By Sumac Grant-Johnson CPDT-KA
Wren-A-Roo is almost 2 years old now. This Spring she has decided chipmunks and squirrels are super cool. When we go for our walks there are chattering critters everywhere. Chipmunks scamper out from behind trees, they pop out of the leaf cover and squirrels run up tree trunks all testing Wren’s self control.
Now little Wren was not pulling very much but she was on full alert and began intensely scanning almost constantly. I knew this would lead to no good. Not only for the chipmunks sake do I not want Wren chasing wildlife but as my service dog in training I can not have her fixated on things in the environment. So I endeavored to find a resolution.
First I tried Wren’s leave it command. She was willing to look away from the tempting varmints back to at me and earn a few cookies but she would soon resume her scanning.
Next I tried some heeling games. Wren enjoyed these games but would return to looking for her furry friends shortly after I stopped.
It has been my experience that when the handler works hard to get and keep their dogs focus the handler has to keep up their work or the focus on the handler wains.
So what is it that these little creatures have? What is their power? The element of surprise and the and the potential fun it may offer her prey drive instinct.
Instead of fighting this. How can I harness the same power? How can I become a chipmunk?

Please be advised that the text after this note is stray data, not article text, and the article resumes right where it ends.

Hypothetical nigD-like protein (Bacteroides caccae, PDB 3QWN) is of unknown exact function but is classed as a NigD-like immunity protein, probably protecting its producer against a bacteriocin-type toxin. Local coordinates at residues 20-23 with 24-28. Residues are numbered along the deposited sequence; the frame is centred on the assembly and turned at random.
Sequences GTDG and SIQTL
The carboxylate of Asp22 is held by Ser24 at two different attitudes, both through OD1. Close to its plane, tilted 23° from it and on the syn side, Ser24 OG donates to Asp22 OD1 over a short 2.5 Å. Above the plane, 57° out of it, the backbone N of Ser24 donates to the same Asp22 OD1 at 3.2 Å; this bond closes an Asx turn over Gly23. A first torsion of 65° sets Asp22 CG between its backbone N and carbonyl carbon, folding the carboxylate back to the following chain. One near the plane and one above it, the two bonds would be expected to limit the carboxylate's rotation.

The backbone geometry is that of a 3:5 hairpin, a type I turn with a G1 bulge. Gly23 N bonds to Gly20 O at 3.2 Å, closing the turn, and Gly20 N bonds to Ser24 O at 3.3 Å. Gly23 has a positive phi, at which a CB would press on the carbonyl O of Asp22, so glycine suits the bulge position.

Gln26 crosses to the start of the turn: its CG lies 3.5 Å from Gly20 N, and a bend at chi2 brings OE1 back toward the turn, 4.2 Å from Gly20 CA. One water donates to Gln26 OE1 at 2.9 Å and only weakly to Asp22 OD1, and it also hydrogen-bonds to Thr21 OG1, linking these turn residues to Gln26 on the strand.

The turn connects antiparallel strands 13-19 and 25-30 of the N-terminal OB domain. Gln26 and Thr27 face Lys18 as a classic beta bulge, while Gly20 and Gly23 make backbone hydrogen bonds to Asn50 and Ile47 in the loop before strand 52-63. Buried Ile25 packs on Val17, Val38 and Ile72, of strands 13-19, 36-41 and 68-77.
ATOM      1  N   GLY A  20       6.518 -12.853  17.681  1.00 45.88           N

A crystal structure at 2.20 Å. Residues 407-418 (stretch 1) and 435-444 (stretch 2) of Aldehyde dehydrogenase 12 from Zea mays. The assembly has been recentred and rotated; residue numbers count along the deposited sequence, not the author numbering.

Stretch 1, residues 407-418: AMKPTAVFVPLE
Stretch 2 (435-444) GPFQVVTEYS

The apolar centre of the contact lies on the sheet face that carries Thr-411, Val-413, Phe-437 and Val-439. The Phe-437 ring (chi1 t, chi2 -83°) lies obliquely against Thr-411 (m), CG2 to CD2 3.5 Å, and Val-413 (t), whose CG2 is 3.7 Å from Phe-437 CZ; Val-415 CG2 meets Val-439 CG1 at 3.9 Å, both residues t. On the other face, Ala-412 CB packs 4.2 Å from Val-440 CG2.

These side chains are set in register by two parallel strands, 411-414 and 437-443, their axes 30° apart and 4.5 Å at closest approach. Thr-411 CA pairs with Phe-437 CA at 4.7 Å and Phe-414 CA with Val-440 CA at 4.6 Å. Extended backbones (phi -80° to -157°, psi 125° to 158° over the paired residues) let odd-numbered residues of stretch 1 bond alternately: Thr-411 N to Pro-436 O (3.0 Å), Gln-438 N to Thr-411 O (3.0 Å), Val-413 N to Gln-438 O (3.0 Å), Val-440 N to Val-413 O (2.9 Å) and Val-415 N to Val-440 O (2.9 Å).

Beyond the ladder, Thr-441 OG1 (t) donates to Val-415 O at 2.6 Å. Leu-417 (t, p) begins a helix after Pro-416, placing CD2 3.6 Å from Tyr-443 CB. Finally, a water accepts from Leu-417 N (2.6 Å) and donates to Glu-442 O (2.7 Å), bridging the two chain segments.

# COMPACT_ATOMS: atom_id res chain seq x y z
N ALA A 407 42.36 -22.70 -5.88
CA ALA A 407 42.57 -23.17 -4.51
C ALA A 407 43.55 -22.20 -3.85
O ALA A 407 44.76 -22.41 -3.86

Ah yes. My favorite training game “The Run Away Game”
The Run Away Game hands the power of the chipmunk over to me. I can offer the surprise and the reward. I can be the chipmunk.
The game is pretty simple. There is no “asking” for anything. There is no talking. The handler adds the element of surprise, marks the response and offers a great reward.
Below are the steps I used. I used Wren’s favorite treats for this game.
The Run Away Game or Becoming the chipmunk
- I let Wren know I have treats with me when we head out on our walk.
- I drop a treat by my side.
- The instant Wren acknowledges my existence on the planet I mark her, drop another treat or two by my side and while she is headed for the treats I run from her. Wren eats the treats super fast so she can chase me down in case I drop more treats.
- I repeat this a few times.
Scientifically it has been proven that one of the most powerful ways to reinforcement a behavior is with randomized reinforcement. So I add this to my chipmunk power.
Building my Power
- I play Run Away without notice of any kind every few minutes.
- Next I randomize further by varying the time between playing Run Away.
The results were far beyond what I anticipated. Within one Run Away walk Wren began checking in on me a lot more and checking in on the chipmunks and squirrels a lot less. This is a work in progress. I anticipate it will take several to many walks with quite a few Run Away sessions. My next goal is to be able to randomize further by taking some very short walks and playing Run Away on some and not on others.
So thank you to an abundance of chipmunks this spring. They reminded me to look for what is working against my goals and harnessing that same power to advance my goals.
Here is video instruction for playing the Run Away Game.